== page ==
The dark days of recession now seem a distant memory. A lot of recruitment consultants that I speak to are enjoying strong growth in their perm and contract business, this is great news and a well-earned reward for those who have continued to succeed in the last 10 years.
The good days are back, but things are a little different than they were before the recession. Back in 2006-7 clients were so busy accumulating staff that they didn’t really have a chance to think about how efficiently they were doing it – managers knew that if the right CV landed on their desk they were going to have to move pretty quickly to snap them up! This often meant going outside of their internal recruitment process – (if there was one in the first place!)
The recession gave in-house recruiters and HR teams a period of quiet contemplation (occasionally interrupted by screaming managers demanding more cost savings!) Clients in general have now become very competent in using social media; they are all over the job boards and they can now fulfil 100% of their grad requirements.
It is typical that a company which was previously reliant on agencies for 80% of their total perm vacancies now only uses them for 20%. It is also noticeable that large chunks of contract recruitment have been well managed by clients – the ‘easy’, high-volume placements now usually only command single-figure mark-ups and clients use agencies or RPO solutions to simplify payroll and provide protection from inferred employment.
Demand for recruitment is now for the hardest 20% of a client’s perm vacancies and the project critical, scarce skill which is hired on a contract basis. Clients recognise that they need help from experts in particular niche fields with well-established networks of contacts. They know what a great job they do because they have struggled to do it directly themselves. Where clients clearly see the value being added by specialist recruitment consultants, relationships have strengthened and higher fees are being paid.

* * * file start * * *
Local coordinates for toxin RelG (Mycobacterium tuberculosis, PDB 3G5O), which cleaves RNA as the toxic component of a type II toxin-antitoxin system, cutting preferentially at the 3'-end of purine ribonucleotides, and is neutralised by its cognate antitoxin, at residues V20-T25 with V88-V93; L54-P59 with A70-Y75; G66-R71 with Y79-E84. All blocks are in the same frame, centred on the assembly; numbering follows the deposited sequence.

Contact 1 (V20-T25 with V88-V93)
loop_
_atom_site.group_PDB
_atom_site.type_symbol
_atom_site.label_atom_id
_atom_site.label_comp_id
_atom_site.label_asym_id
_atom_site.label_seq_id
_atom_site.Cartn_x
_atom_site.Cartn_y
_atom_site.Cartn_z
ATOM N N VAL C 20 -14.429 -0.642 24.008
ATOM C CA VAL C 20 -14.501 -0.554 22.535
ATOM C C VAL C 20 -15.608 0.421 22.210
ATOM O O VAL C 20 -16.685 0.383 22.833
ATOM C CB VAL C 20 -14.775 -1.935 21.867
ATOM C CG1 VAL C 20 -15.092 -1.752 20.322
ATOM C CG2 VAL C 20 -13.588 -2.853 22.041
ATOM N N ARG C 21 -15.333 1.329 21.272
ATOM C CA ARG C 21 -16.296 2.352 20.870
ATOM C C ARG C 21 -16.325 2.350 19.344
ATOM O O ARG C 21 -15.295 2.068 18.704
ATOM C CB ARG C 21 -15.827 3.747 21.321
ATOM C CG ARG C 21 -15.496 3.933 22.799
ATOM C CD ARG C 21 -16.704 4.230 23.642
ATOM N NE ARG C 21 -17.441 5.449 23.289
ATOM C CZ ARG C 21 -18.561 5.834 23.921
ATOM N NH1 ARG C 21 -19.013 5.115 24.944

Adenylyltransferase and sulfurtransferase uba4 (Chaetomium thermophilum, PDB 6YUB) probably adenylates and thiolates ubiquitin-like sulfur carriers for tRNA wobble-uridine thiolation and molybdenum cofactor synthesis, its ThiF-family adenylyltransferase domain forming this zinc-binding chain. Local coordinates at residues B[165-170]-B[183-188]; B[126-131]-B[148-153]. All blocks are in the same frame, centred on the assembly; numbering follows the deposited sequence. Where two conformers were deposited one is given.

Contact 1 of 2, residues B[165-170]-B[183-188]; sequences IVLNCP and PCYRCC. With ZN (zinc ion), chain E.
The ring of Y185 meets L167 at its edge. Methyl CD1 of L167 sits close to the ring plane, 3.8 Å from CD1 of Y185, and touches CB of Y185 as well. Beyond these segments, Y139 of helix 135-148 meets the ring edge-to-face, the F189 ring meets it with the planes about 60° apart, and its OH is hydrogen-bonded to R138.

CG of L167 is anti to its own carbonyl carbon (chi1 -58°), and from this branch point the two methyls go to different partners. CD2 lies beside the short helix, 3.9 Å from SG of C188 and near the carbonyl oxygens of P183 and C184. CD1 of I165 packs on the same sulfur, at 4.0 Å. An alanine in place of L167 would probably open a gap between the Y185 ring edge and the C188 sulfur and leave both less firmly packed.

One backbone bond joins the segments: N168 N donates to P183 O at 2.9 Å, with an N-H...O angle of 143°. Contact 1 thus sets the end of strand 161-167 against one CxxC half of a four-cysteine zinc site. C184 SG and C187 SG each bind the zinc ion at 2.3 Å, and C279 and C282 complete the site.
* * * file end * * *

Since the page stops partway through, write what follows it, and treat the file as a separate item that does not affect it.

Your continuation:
These changes in demand have left a permanent change to the recruitment landscape. Small recruitment businesses are flourishing – they are focusing in very specific areas, be it industry, discipline or geography and they are run in a hands-on way by experienced recruiters with huge networks of contacts. They are also nimble enough to spot an opportunity and a solution for a client before the same vacancy has been assigned to an appropriate trainee working for one of the bigger agencies.
Clients PSL’s are now beginning to reflect this demand. If an agency has a proven ability in a particular, specialist area the door is always left ajar! In fact many large organisations are actively structuring their PSL to include a blend of large generalists and smaller, specialist suppliers.
The days of easy-money in recruitment are now gone, probably for ever – The money is still there but it is earned by specialists who genuinely add a value greater than their fees. The profession is now seen in a more positive light as a groups of experts working for companies of all sizes which provide an essential service to all successful and growing businesses.